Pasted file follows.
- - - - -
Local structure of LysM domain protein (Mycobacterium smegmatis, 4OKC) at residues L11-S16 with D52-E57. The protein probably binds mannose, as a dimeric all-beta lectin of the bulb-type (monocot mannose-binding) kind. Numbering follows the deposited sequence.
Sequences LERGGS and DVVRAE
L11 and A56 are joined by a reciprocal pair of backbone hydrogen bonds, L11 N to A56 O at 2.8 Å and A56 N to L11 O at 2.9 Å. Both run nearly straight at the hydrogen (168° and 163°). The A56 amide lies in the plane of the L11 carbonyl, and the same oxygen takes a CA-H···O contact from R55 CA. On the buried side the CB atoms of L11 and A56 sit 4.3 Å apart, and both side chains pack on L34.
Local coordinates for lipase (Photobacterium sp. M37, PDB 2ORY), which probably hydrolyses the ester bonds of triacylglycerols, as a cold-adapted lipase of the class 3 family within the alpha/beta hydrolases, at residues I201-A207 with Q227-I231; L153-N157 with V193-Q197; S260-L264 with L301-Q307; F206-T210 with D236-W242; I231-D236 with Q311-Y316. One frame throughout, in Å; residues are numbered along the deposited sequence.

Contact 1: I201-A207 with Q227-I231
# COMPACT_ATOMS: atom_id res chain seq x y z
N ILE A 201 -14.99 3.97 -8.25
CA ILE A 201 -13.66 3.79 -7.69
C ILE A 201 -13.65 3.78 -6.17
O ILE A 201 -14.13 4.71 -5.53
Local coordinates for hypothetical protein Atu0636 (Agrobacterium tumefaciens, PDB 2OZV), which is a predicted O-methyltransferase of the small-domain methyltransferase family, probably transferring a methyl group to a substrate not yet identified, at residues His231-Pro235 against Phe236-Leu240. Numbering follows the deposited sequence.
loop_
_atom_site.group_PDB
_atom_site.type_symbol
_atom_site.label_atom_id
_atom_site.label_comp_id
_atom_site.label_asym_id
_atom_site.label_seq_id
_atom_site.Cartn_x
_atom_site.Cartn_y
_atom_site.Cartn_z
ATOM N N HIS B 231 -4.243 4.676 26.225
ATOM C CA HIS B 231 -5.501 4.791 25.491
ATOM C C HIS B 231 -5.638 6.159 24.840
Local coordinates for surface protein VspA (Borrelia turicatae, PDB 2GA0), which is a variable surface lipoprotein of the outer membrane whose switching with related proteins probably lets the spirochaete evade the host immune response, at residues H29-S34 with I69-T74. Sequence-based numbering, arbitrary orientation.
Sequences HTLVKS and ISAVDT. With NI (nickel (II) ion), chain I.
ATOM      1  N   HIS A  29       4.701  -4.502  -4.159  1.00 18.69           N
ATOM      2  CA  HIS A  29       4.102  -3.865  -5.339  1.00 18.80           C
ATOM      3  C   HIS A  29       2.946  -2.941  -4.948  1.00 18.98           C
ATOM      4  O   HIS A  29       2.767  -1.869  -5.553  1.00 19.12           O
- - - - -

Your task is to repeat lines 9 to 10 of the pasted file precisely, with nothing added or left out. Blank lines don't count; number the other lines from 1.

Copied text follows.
C ILE A 201 -13.65 3.78 -6.17
O ILE A 201 -14.13 4.71 -5.53